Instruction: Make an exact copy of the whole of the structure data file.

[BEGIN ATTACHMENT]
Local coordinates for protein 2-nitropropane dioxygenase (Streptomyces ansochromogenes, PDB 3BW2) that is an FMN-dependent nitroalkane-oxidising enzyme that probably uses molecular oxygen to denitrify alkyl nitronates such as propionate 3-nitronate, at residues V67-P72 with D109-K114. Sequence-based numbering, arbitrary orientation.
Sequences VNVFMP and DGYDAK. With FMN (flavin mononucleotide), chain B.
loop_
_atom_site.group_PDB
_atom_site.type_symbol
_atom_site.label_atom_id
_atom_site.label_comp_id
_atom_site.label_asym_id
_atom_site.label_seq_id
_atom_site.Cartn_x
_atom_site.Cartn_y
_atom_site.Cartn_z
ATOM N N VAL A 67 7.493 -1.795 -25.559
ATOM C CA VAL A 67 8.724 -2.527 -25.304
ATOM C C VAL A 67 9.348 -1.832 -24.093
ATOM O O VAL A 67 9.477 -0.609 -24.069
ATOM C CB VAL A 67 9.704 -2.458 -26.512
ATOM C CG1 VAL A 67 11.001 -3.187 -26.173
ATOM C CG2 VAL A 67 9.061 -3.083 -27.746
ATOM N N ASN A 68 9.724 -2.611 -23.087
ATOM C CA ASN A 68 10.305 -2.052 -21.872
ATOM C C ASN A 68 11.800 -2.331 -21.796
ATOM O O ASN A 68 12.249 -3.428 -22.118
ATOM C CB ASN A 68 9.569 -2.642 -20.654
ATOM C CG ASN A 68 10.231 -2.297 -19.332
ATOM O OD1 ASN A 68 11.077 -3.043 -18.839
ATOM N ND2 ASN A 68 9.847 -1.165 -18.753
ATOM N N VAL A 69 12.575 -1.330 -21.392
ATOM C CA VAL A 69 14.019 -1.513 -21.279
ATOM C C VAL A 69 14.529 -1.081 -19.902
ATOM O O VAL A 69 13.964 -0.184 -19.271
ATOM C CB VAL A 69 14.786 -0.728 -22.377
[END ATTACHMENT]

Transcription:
Local coordinates for protein 2-nitropropane dioxygenase (Streptomyces ansochromogenes, PDB 3BW2) that is an FMN-dependent nitroalkane-oxidising enzyme that probably uses molecular oxygen to denitrify alkyl nitronates such as propionate 3-nitronate, at residues V67-P72 with D109-K114. Sequence-based numbering, arbitrary orientation.
Sequences VNVFMP and DGYDAK. With FMN (flavin mononucleotide), chain B.
loop_
_atom_site.group_PDB
_atom_site.type_symbol
_atom_site.label_atom_id
_atom_site.label_comp_id
_atom_site.label_asym_id
_atom_site.label_seq_id
_atom_site.Cartn_x
_atom_site.Cartn_y
_atom_site.Cartn_z
ATOM N N VAL A 67 7.493 -1.795 -25.559
ATOM C CA VAL A 67 8.724 -2.527 -25.304
ATOM C C VAL A 67 9.348 -1.832 -24.093
ATOM O O VAL A 67 9.477 -0.609 -24.069
ATOM C CB VAL A 67 9.704 -2.458 -26.512
ATOM C CG1 VAL A 67 11.001 -3.187 -26.173
ATOM C CG2 VAL A 67 9.061 -3.083 -27.746
ATOM N N ASN A 68 9.724 -2.611 -23.087
ATOM C CA ASN A 68 10.305 -2.052 -21.872
ATOM C C ASN A 68 11.800 -2.331 -21.796
ATOM O O ASN A 68 12.249 -3.428 -22.118
ATOM C CB ASN A 68 9.569 -2.642 -20.654
ATOM C CG ASN A 68 10.231 -2.297 -19.332
ATOM O OD1 ASN A 68 11.077 -3.043 -18.839
ATOM N ND2 ASN A 68 9.847 -1.165 -18.753
ATOM N N VAL A 69 12.575 -1.330 -21.392
ATOM C CA VAL A 69 14.019 -1.513 -21.279
ATOM C C VAL A 69 14.529 -1.081 -19.902
ATOM O O VAL A 69 13.964 -0.184 -19.271
ATOM C CB VAL A 69 14.786 -0.728 -22.377